Wednesday, January 12, 2011

Junkyard hero, take two ... and the Queensland floods





First, thanks to all the people who have expressed their concern for the Queensland flood crisis -- and to those who asked if this group is in any danger. To set your minds at rest, we're in South Australia, in and around the fair city of Adelaide, and we're a couple of thousand miles away from the seventy-foot-deep water. Yep, there's a submerged areas five times the size of the entire British Isles, or like Texas, New Mexico and Arizona all added together, or like all but a fraction of Alaska. Three quarters of Queensland has gone under, and all by itself, Queensland would be the 25th largest country in the world, so that tells you the extent of the disaster. But this group (self, Dave, Doctor Mike, Mel Keegan, Aricia Gavriel, and several of the DreamCraft regular contributors) are far away from the floods, and are just watching it on TV, aghast as the rest of you.

The one good thing I can say about this: the emergency services in this country (including the armed forces) acted like greased lightning, and the federal government is picking up the tab in real time ... it's not a replay of Hurricane Katrine, nor even of Cyclone Tracey. But the worst thing is that Queensland had some of the most delicately-poised environment in the world, and some of the rarest wildlife. The devastation goes way beyond brand-new homes and heritage-listed buildings that are now standing in twenty-meter-deep muddy water. Bull sharks, which are estuarine and don't mind fresh water, are swimming in city streets. The silt is hitting the reef. Has anybody but me wondered where the koalas and wallabies went to?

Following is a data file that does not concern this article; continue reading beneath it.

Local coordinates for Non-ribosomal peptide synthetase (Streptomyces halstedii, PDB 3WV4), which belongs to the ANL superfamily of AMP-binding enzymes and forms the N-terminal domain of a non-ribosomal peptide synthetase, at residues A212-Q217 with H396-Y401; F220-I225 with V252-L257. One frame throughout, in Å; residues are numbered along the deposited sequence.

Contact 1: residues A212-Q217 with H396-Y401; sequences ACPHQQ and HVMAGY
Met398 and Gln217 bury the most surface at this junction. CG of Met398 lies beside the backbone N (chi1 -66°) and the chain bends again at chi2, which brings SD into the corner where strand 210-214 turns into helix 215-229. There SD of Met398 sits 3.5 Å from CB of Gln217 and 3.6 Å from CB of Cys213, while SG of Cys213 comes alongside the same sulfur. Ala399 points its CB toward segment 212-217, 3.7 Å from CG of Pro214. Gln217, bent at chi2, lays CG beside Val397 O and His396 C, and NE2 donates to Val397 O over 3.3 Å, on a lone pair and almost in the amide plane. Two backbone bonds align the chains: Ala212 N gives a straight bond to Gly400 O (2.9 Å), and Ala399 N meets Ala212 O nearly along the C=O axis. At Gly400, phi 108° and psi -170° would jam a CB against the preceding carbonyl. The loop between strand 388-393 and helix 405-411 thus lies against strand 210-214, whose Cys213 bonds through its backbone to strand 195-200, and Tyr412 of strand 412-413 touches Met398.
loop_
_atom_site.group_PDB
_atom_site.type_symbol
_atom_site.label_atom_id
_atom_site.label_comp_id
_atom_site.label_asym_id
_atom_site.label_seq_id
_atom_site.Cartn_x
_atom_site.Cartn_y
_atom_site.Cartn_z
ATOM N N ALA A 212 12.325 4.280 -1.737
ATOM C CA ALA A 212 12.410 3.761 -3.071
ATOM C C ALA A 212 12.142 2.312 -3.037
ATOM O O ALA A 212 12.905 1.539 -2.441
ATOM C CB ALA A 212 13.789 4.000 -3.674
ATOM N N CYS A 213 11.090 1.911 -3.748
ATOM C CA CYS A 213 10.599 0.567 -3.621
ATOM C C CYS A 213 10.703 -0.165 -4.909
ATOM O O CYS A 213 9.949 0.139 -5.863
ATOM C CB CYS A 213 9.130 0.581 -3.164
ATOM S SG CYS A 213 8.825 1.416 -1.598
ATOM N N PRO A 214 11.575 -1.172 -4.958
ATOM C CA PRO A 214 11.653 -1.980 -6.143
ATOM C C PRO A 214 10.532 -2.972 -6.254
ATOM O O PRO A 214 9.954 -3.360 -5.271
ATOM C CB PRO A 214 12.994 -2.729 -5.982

I can't think of another disaster to rival this one, unless you cite the 1982 and 1983 fires, when we were burning across the entire corner of the continent, and from space it all looked like it had to be special effects ... and I think, in the long run, these floods will turn out to have had more impact. *sigh*

Art-wise today, just the answer to a question.

A few days ago I was trying to explain to someone the concept of cropping a picture for effect, to cut the "best" picture out of the overall image. Not sure I made my point well enough, so -- here's an example. Returning to yesterday's Junkyard Hero, let's go around to the front of the building and shoot a few more pictures.

Compare the top one in this post with this one...

... and the difference is, one is a picture of a yard with a guy and a car in it, while the other is a picture of a guy and a car in a yard. Similarly, compare this one, below, with the second-top image in this post:
Here, you have a picture of a yard with a hunk standing in it, whereas the top one is a picture of a hunk standing in a yard. Make sense?

Which are the "best" pictures? Well, it depends which you wanted or needed. If you were showcasing the yard, perhaps to sell the property or point out the value of pre-WWI architecture, you'd go with the long shots. If you were aiming for male glamor shots, you'd emphasize the hunk, not the yard. Both have their uses, and if you were a photographer on assignment, you'd have a clear idea before you started of what was needed.

But, yes, you can start with a whole image that might even be a big blah and crop some radical stuff out of it. This picture is about the car, not the hunk:

In this one, Horace J. Knight is having a serious mano-a-auto soul-to-soul with his best friend, the talking car, who goes by the name of Kitty. The camera closes on the car as she says, "Really, Horace, have you lost your shirt again? Good thing I keep a dozen spares on board."

And he says, "Good girl, Kitty. Just let me pop your trunk."

And she says, "Get fresh with me, Muscles, and I'll run over your foot."

And the director shouts, "Cut! Print! Kitty, that was was brilliant, you'll get a Golden Globe for this. Oh, Horace, did you want some aloe on that sunburn?"

Jade, 13 January
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